Being pregnant brought lots of joy and excitement to my life. Living in Sumatra with my Indonesian husband while pregnant brought some worry and fear as well. Fear of a serious medical complication in a developing country, fear of being far from my own mom and loving family members, fear of not being able to stick to my guns about what I wanted and knew was best for my pregnancy and son’s birth in a completely different culture and environment. In spite of the fear and the unknown, I tried to focus on the positive and the potential for amazing things to happen.
My mom shipped What to Expect When You’re Expecting and Ina May Gaskin’s Guide to Breastfeeding halfway across the world and I scoured the internet for what American mommies were doing so that I could try and blend as best as I could the two distinct cultures that my baby would be born into.
I loved the way many Indonesian moms practice attachment parenting simply because there is no alternative. Who would leave their infant in another room of the house to sleep? A centipede or snake could bite it! Or a tiger could attack! (Just kidding….mostly). Also, most houses simply don’t have another room in the house to make into a nursery nor do they have money to buy a crib. So we bought a baby hammock instead of a crib. Car seat? More babies are used to riding on motor bikes. Diapers? The hot, humid weather plus the cost mean that these are usually a luxury item that not all babies wear but that are becoming more common now especially in cities. Slings and baby carriers? Indonesian moms have been strapping their babies to ‘em in Batik sarongs and going about their day since forever. Breastfeeding? Again, a lot of women in villages usually do not work outside of the house nor are they able to spend money on formula so nursing is the best option for them. Natural childbirth? My mother-in-law delivered six children in her house with a midwife. No pitocin or epidurals available! Cry it out? I am not exaggerating when I say that the entire Indonesian family will do anything – anything – to comfort a baby at the first whimper or sign of discontent. While times are also changing here and all mother and baby stories are different, these were the impressions of labor and infant care that I witnessed and saw as common.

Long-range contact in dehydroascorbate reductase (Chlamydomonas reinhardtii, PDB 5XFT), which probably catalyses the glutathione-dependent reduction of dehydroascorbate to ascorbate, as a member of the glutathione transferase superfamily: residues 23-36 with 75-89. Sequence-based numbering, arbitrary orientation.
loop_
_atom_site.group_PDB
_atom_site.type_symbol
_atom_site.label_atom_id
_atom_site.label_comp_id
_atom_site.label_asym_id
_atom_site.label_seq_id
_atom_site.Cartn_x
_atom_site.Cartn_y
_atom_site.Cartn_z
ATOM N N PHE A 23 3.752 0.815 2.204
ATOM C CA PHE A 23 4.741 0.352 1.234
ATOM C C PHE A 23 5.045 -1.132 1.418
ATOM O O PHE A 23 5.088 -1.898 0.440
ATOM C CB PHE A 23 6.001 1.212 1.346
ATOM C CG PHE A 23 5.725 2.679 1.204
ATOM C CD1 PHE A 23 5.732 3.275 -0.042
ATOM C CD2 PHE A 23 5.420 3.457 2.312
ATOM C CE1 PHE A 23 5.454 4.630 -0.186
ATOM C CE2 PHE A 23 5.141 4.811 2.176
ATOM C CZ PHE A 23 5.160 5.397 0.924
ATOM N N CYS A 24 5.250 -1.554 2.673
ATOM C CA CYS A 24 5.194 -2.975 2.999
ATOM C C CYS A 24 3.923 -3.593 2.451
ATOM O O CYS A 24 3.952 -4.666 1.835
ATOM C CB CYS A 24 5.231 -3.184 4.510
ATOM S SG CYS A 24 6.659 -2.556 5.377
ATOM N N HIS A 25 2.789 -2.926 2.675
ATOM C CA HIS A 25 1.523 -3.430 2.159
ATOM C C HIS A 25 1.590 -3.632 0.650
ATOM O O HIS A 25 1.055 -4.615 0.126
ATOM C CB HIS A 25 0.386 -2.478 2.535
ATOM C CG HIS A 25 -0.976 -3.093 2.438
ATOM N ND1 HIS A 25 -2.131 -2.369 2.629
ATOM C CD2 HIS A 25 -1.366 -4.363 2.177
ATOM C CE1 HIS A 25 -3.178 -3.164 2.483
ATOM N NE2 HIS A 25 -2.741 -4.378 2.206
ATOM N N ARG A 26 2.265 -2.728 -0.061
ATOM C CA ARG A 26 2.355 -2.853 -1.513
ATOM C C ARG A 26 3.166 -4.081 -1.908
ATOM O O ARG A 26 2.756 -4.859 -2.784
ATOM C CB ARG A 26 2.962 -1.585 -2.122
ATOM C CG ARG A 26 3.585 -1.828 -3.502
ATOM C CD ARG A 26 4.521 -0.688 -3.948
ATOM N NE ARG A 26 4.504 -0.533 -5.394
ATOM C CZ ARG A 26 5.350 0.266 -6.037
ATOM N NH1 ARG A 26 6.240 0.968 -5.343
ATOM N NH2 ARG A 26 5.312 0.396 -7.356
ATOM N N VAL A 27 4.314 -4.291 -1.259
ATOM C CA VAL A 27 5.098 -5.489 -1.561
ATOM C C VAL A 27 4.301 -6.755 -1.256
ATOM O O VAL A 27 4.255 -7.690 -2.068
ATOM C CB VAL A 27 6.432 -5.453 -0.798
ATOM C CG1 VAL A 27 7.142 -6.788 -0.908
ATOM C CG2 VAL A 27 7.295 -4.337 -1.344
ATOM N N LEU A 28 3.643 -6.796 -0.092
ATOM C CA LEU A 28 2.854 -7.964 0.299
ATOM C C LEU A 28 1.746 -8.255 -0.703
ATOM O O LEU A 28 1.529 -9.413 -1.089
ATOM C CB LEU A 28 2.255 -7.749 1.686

Thankfully, I had an incredibly easy and manageable nine months with just one bout of morning sickness. My baby boy grew and kicked while I practiced yoga, deep breathing, Kegels, everything I could think of to stay calm, relaxed and prepared in order to envision a healthy, natural birth. My mantra was “I am a flower, I am a fountain.” I would say it every time I worried that my body would not open to push the baby out or that my breasts would not produce milk to nurture him.
Throughout my pregnancy, I had deep concerns about being pressured into a C-section here as the modern hospital where I received prenatal care seemed to have so many. I received an ultrasound at every monthly visit, which seemed so unusual and unnecessary. I was told I had low amniotic fluid and should take strange medicine not approved by the FDA along with placental extract thought to prevent miscarriage. All the medicine my OB-GYN tried to get me to take was discarded and I trusted my gut and stuck with my prenatal vitamin. I asked if I could try different labor positions and he was totally against it saying that I needed to stay attached to a monitor. While I stayed with this doctor, part of me wished I was in the middle of our house in the village with a bidan (trained midwife) so that I could avoid all of the interventions. But I knew that my family in America and my husband here trusted the hospital and wanted the security and safety assumed to be had there.